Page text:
Profile by Jonathan D. Sarna, Brandeis University (Friday, August 21, 2020).
Born in Brooklyn, the son of two Russian-immigrant parents who loved Hebrew (his father was a friend of the famed Israeli historian BenZion Dinur), young Moses was sent to study in the then recently-opened Yeshiva of Flatbush, providing him with a foundation in Hebrew and Judaica that later served him well. He attended Erasmus Hall High School in Brooklyn and Brooklyn College, where his interest in history was sparked by historian Solomon F. Bloom. In 1947, he entered the graduate program at Harvard, where he fell under the spell of its pioneering historian of immigration, Oscar Handlin. Rischin was one of Handlin’s most influential disciples. He not only followed him into American history and the history of immigration but also into American Jewish history – then a new field, scarcely recognized in the academy, that Handlin, Salo Baron and Jacob Rader Marcus were simultaneously nurturing.
In advance of 1954, celebrated as the 300th anniversary of American Jewish life, Rischin worked on the first great analytic bibliography of American Jewish history, sponsored by the American Jewish Committee and published as a pamphlet by Harvard University Press under the title An Inventory of American Jewish History. The volume defined the contours of the emerging field and alerted students to the breadth and depth of its literature, with valuable insights that helped shape future scholarly directions. While working on that pamphlet, Rischin also pioneered the teaching of American Jewish history at the university level, introducing one of the first-ever courses in the field at Brandeis University (1953-54).
Rischin received his doctorate from Harvard in 1957 under Handlin’s tutelage; it was the most important Harvard doctorate in American Jewish history to that time. From its publication by Harvard University Press under the title The Promised City: New York's Jews 1870-1914 (1962), it defined the highest standards of scholarship in the field. It remained in print for decades and influenced all subsequent scholarship on East European Jews in America and on the Jews of New York.
Rischin taught for two years at UCLA after his book appeared and then found a permanent academic home in 1964 at San Francisco State University, where he taught for decades until he retired. He brought to San Francisco the new study of immigration and ethnicity, which Handlin had done so much to pioneer, and he also advanced new fields like the study of the American West (and of its Jews). He is also credited with helping to define the “New Mormon History,” which he followed and reviewed.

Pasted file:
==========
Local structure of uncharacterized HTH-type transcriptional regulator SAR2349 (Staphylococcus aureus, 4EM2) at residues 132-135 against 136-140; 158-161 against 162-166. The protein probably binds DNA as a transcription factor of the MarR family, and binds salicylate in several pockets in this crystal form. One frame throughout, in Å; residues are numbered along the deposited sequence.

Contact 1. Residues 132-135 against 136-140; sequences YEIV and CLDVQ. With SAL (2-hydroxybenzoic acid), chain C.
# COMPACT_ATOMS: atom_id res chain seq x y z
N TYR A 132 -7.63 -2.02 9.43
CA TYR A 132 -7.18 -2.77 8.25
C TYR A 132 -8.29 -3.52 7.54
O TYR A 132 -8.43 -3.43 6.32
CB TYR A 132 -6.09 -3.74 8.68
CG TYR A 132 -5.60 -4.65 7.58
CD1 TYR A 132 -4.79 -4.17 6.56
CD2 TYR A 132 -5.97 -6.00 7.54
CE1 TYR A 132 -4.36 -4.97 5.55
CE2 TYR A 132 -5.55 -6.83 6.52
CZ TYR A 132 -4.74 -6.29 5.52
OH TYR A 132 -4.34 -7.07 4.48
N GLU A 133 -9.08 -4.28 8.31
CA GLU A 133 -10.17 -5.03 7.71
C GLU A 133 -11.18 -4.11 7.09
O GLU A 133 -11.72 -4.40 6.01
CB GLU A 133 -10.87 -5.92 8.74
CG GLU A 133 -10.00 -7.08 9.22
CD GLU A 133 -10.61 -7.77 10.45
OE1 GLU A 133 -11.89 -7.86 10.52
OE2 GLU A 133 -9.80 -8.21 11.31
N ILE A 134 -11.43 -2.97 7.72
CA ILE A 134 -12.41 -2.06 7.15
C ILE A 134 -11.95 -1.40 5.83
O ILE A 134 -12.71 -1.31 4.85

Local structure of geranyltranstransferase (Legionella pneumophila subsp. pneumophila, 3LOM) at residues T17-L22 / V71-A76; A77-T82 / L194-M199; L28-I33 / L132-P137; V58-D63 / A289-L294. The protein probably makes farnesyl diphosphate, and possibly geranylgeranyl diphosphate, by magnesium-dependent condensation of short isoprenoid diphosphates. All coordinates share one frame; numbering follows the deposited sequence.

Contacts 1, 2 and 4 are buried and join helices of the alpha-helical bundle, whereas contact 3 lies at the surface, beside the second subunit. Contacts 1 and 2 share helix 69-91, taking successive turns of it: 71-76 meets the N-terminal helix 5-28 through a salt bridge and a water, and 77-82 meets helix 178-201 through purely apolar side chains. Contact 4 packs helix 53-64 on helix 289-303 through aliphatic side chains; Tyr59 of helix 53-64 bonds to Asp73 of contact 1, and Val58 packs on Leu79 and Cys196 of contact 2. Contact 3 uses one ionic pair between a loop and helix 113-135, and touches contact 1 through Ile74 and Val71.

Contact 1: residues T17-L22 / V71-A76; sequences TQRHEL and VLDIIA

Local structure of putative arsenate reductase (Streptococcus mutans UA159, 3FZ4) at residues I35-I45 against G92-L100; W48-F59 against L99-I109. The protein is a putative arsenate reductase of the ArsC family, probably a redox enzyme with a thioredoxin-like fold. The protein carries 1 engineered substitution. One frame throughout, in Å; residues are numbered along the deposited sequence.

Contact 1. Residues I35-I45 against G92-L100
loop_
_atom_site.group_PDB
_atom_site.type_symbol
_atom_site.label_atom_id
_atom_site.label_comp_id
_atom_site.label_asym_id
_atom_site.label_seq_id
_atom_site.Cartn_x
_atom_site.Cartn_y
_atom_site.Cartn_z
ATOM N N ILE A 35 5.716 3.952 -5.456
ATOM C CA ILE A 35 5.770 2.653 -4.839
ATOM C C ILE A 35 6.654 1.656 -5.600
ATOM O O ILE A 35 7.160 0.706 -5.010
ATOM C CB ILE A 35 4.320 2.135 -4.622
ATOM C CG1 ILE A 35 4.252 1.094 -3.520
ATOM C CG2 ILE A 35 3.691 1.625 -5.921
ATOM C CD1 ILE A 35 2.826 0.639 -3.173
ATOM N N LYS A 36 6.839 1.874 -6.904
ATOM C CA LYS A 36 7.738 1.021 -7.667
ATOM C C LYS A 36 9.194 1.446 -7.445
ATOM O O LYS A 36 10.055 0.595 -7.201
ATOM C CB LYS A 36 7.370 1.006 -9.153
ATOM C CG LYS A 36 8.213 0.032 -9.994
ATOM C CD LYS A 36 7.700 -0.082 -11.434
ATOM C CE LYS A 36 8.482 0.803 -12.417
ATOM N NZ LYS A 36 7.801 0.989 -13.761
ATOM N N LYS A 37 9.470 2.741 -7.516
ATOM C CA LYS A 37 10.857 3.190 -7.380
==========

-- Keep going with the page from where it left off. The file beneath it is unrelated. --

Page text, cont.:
Rischin wrote, edited or co-edited numerous books including Our Own Kind: Voting by Race, Creed, or National Origin (1960); The American Gospel of Success (1965); Immigration and the American Tradition (1976); and Jewish Legacy and the German Conscience (with R. Asher, 1991). He also edited Hutchins Hapgood's Spirit of the Ghetto (1967); Abraham Cahan's Grandma Never Lived in America (1985); The Jews of North America (1987); and Jews of the American West (with J. Livingston, 1991). He was deeply generous in his support of students and younger scholars. Of special importance was his deep involvement in the scholarly work of the Judah L. Magnes Museum (he directed its Western Jewish History Center) now part of the University of California at Berkeley.
For decades, Rischin set as his scholarly goal to produce a full-scale biography of Abraham Cahan (1860-1951), novelist, editor of the Forward, and leader of the East European Jewish community in New York. Nobody knew more about Cahan than Rischin did, and he felt that through Cahan he could write and interpret the history of East European Jews in America – a history that Cahan’s long life embraced, and that Rischin himself knew at first hand. Sadly, that book remained unfinished when Rischin’s health declined. In 1995, Jeffrey S. Gurock and Marc Lee Raphael edited an important festschrift in Rischin’s honor entitled: An Inventory of Promises: Essays on American Jewish History in Honor of Moses Rischin. It includes additional material by the editors on Rischin’s distinguished scholarly career.
Both Professor Rischin and his wife Ruth battled the coronavirus this summer, and both seemed to recover. They celebrated 61 years of marriage together. The following night (August 17th), Professor Rischin passed away peacefully in his sleep.